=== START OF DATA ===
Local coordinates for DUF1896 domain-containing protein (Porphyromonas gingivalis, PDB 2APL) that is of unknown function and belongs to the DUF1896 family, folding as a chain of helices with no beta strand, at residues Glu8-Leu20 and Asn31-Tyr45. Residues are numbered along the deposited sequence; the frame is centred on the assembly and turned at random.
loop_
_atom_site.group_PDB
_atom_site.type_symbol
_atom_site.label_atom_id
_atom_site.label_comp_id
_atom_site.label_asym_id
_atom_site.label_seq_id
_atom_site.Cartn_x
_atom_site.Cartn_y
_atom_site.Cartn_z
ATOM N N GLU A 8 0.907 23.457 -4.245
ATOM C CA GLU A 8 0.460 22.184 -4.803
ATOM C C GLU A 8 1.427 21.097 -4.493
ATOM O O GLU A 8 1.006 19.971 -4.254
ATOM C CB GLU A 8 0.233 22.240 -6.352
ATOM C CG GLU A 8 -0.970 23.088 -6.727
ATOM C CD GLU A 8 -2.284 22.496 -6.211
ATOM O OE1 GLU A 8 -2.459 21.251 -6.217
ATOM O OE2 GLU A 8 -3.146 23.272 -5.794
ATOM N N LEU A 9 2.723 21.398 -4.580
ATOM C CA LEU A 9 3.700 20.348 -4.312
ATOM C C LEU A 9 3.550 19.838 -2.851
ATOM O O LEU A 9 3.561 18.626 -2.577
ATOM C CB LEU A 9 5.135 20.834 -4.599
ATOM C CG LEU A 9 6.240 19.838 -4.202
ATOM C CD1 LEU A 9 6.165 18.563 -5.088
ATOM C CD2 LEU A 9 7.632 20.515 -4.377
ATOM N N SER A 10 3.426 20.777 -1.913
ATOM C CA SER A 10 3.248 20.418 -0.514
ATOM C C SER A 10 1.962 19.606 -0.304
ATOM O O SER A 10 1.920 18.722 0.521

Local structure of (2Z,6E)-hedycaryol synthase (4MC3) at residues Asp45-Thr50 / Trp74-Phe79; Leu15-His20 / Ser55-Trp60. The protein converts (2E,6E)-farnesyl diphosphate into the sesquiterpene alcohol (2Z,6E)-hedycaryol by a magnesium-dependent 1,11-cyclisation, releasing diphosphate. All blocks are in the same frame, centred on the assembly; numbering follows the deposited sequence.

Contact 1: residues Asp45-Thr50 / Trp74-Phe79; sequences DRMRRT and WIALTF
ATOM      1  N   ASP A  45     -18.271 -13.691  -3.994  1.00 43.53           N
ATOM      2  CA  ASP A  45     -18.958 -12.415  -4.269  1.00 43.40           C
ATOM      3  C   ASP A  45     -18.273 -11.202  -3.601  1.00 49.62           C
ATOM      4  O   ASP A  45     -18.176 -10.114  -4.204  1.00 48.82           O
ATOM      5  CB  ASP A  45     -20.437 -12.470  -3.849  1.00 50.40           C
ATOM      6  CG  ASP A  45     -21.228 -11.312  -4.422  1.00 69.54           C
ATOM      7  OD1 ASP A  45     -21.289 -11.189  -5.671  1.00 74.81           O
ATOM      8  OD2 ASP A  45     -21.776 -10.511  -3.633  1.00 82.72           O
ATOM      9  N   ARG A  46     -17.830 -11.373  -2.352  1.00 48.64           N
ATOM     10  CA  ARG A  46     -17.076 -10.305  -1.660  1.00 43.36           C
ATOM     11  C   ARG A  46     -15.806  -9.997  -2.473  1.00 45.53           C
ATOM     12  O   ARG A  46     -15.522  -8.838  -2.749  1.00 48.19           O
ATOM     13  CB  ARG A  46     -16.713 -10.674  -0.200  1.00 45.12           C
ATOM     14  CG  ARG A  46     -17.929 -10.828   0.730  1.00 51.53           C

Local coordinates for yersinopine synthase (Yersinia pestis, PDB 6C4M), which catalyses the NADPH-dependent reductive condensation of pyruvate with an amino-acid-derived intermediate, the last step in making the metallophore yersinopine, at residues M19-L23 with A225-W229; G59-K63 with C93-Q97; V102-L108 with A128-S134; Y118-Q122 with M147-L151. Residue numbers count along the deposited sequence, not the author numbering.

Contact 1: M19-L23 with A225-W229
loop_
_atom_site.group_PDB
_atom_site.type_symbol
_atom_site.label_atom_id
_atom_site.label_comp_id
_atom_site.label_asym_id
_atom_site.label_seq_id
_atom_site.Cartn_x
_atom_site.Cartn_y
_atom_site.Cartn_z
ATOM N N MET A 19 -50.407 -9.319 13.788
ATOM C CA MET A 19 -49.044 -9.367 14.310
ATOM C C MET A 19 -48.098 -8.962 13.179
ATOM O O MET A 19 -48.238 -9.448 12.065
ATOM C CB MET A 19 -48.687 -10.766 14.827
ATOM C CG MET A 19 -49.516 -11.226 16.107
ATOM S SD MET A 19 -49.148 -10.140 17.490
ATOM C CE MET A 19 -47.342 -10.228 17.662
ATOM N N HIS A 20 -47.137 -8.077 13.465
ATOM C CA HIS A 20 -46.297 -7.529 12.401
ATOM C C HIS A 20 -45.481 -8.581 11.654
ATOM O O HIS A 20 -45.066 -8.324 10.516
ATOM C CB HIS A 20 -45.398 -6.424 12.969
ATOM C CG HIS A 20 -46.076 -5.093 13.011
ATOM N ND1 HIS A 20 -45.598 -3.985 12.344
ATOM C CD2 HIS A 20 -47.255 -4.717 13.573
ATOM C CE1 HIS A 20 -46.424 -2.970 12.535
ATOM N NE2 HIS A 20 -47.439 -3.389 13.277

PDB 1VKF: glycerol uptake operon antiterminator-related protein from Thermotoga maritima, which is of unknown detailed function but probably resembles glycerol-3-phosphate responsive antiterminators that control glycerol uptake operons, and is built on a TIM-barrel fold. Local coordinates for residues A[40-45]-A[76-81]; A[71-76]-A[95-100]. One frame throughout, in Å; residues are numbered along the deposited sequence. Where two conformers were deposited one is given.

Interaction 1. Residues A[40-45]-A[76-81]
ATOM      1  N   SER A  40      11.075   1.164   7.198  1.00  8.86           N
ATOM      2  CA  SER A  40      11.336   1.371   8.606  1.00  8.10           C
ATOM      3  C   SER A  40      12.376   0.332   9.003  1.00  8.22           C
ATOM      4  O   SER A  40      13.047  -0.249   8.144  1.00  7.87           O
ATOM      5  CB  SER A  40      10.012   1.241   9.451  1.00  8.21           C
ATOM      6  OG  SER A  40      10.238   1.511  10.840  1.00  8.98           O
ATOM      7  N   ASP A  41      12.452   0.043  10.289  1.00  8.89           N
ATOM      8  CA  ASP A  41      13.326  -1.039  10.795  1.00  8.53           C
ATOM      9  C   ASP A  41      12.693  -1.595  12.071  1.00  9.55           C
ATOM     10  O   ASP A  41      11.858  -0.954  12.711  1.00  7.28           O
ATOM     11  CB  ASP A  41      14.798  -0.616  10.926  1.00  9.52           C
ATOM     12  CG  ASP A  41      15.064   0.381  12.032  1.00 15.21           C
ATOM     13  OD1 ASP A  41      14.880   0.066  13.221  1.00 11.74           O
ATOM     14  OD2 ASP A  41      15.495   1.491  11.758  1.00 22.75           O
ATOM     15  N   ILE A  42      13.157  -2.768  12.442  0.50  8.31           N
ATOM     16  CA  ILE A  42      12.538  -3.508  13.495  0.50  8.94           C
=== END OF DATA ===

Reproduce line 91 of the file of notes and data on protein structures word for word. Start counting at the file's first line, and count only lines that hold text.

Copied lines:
ATOM     11  CB  ASP A  41      14.798  -0.616  10.926  1.00  9.52           C